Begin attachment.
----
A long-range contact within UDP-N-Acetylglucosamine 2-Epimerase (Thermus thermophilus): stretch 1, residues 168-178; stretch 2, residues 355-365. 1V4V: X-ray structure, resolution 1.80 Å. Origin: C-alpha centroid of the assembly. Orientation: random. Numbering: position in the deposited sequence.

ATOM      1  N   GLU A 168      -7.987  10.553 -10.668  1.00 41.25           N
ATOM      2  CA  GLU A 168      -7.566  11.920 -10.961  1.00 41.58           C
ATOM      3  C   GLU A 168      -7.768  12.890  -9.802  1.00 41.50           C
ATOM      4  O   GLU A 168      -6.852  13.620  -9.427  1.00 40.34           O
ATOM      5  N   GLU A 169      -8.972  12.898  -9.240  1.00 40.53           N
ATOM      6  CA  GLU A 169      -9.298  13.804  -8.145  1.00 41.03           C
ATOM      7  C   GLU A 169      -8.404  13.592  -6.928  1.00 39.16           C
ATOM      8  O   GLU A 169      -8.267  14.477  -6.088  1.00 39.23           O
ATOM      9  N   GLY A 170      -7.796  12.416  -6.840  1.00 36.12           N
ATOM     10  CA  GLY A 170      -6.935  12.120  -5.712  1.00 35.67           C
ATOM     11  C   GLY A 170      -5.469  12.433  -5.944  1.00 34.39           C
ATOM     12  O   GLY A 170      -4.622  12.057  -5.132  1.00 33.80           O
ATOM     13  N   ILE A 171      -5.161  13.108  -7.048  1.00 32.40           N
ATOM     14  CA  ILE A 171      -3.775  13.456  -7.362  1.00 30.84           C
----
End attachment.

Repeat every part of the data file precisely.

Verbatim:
A long-range contact within UDP-N-Acetylglucosamine 2-Epimerase (Thermus thermophilus): stretch 1, residues 168-178; stretch 2, residues 355-365. 1V4V: X-ray structure, resolution 1.80 Å. Origin: C-alpha centroid of the assembly. Orientation: random. Numbering: position in the deposited sequence.

ATOM      1  N   GLU A 168      -7.987  10.553 -10.668  1.00 41.25           N
ATOM      2  CA  GLU A 168      -7.566  11.920 -10.961  1.00 41.58           C
ATOM      3  C   GLU A 168      -7.768  12.890  -9.802  1.00 41.50           C
ATOM      4  O   GLU A 168      -6.852  13.620  -9.427  1.00 40.34           O
ATOM      5  N   GLU A 169      -8.972  12.898  -9.240  1.00 40.53           N
ATOM      6  CA  GLU A 169      -9.298  13.804  -8.145  1.00 41.03           C
ATOM      7  C   GLU A 169      -8.404  13.592  -6.928  1.00 39.16           C
ATOM      8  O   GLU A 169      -8.267  14.477  -6.088  1.00 39.23           O
ATOM      9  N   GLY A 170      -7.796  12.416  -6.840  1.00 36.12           N
ATOM     10  CA  GLY A 170      -6.935  12.120  -5.712  1.00 35.67           C
ATOM     11  C   GLY A 170      -5.469  12.433  -5.944  1.00 34.39           C
ATOM     12  O   GLY A 170      -4.622  12.057  -5.132  1.00 33.80           O
ATOM     13  N   ILE A 171      -5.161  13.108  -7.048  1.00 32.40           N
ATOM     14  CA  ILE A 171      -3.775  13.456  -7.362  1.00 30.84           C